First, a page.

Seth, I see no good reason to give up my anonymity when deriving no benefits from my online presence -- I believe I should be entitled to privacy.
Dan, do you ever just read what people say? I mean the vast majority of them choose anonymity online unless they have a good reason not to (as in, they hope to make money off this and building "a name" is important to them). I'm afraid you end up missing some of the best stuff if you just assume the worst because it's anonymous... (I was hoping you would have moved away from this by now but looks like nothing has changed:)...
Seth, what I meant to say was that you have received baseless personal attacks from some in power. I believe your experience with this is a strong argument *against* volunteering one's identity online. As long as you are not doing anything wrong, it's really nobody's business WHO you are, *personally*... D.
Seth's experience with it is a very good example as to why those who are not making money off this should NOT disclose their full name online, regardless of how much they are pressured to do it.
Anonymous baseless personal attacks are one thing (most people don't give much credence to those) but the same sort of attacks from those currently in power are a very different story.
Seth: you are welcome!
re: 'Seth, [...] Your critiques (to which you *honorably sign your name*)' [my emphasis]
I was hoping you had, by now, given up on the absurd notion that giving someone's full name online is the 'honorable' thing to do -- it contradicts your whole idea of a democratized media: it shouldn't matter *who* is saying it!
And pushing people to give up their privacy is NOT the honorable thing to do as far as I'm concerned. D.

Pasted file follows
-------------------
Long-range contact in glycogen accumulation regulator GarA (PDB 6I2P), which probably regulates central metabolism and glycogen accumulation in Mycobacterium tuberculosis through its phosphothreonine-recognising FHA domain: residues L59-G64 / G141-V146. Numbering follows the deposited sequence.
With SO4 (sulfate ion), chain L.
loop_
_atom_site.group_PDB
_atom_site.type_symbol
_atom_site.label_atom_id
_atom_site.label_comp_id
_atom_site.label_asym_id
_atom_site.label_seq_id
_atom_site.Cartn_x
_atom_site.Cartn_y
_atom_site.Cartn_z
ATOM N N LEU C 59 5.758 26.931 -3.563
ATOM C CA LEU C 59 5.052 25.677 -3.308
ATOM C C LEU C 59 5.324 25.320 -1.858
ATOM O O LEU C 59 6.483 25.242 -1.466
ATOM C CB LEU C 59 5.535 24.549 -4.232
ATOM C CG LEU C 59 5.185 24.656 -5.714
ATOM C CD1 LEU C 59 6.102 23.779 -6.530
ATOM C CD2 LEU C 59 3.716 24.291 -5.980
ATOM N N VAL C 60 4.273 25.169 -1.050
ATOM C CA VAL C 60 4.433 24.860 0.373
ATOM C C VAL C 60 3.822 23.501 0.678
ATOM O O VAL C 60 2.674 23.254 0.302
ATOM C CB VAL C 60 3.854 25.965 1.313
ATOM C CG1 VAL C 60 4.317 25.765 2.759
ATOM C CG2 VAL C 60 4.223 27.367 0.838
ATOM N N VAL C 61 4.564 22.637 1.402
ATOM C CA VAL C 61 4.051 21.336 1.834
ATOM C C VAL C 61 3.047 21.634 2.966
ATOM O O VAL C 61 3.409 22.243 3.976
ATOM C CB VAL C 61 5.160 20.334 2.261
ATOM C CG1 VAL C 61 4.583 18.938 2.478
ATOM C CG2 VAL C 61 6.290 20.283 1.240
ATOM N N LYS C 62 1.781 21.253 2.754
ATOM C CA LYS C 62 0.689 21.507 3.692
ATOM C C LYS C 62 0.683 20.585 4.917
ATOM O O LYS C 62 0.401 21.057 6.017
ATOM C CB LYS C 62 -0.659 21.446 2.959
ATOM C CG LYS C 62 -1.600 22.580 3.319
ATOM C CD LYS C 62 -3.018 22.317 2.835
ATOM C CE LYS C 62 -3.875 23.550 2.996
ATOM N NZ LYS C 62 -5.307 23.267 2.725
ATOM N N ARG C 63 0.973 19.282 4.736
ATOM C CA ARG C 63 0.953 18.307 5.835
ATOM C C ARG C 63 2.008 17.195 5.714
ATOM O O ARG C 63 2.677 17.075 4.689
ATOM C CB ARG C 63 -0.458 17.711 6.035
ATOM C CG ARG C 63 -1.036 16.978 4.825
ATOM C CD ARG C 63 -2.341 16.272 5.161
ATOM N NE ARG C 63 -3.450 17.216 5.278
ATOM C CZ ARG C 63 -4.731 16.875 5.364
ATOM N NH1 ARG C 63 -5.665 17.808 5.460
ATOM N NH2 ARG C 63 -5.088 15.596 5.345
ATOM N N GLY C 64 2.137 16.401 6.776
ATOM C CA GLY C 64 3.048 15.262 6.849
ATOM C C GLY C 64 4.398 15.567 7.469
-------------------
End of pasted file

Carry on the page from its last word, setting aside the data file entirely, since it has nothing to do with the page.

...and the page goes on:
re: "help persuade passive consumers of media to become active users"
The main problem I see with your approach is that most people don't have much time to spend on this nor would it be wise for them to spend the amount of time it would take to become sophisticated users on a volunteer basis (Seth can expand on this in great detail and I believe he is right).
I would not call the demand "crappy". That's like a business calling the customers lousy because they are not interested in spending a great deal of their own time making the product work. I fault the business, not the customers -- they are just acting rationally.
I wish we could fast forward to the end of this period in journalism and see clearly just how odd it all is -- how many of the fundamental assumptions are just outlandish! To some extent, I'd like to be awakened what it's all over: when the importance of striving for objectivity is rediscovered and those who profit from news actually deliver balanced news that you can use.Delia
Dan, (awaiting moderation -- my 1st post on this blog)
Seth brought it to my attention a while back that you moved your blogging here. I don't know that I have anything new to say on a regular basis -- I feel that I've pretty much said it all on your old blog.
For instance, it should be no secret that I believe you are wrong to encourage *for profits* (as opposed to non-profits) to step in and set up a marketplace in situations where the real value would be built by the community (re:your blog entry,'Needed: real-time media auction system').
Anyways, good luck with your book! I don't know what you have in mind exactly, seems like a moving target (if you are very specific it would probably be obsolete by the time you publish it) but certain strategies should be useful even if the media landscape changes drastically in relatively short time.
It seems to me that most people could use good advice on how to do an adequate job at keeping up with relevant media without spending an inordinate amount of time on it.